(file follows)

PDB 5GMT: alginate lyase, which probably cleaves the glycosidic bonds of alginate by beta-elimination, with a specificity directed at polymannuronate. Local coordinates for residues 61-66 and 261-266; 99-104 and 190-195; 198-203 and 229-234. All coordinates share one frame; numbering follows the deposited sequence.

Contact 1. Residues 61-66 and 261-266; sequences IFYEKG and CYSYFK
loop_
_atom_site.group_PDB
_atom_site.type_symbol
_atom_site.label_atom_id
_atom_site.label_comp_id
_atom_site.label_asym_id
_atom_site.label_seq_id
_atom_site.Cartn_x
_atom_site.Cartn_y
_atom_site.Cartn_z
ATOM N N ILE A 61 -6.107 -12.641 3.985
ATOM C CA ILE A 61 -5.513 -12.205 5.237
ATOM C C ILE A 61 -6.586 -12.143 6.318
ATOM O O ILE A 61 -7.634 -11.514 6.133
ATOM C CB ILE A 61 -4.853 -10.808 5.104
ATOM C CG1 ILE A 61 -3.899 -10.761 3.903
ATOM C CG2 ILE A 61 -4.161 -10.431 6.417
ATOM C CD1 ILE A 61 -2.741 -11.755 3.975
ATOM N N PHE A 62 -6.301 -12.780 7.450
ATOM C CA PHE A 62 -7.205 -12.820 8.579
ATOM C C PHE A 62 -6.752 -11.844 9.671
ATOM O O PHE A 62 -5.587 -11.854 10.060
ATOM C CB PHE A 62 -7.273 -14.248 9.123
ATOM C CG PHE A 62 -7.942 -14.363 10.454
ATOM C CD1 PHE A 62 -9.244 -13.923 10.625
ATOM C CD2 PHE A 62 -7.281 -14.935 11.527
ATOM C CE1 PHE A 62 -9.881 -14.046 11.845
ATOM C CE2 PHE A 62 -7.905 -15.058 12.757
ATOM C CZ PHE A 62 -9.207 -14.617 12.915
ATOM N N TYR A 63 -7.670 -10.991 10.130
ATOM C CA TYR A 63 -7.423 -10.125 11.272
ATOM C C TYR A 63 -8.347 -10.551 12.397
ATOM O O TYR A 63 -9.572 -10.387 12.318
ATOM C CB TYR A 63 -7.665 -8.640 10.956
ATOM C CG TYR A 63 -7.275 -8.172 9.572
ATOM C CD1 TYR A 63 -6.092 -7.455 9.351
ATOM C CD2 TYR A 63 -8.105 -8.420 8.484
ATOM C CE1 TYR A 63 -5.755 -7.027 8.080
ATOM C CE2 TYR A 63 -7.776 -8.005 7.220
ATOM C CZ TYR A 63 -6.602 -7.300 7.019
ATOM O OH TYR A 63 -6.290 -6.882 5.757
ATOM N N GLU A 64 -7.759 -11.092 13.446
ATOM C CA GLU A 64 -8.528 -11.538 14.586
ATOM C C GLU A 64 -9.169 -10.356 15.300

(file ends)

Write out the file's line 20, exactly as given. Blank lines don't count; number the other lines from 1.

ATOM C CD1 ILE A 61 -2.741 -11.755 3.975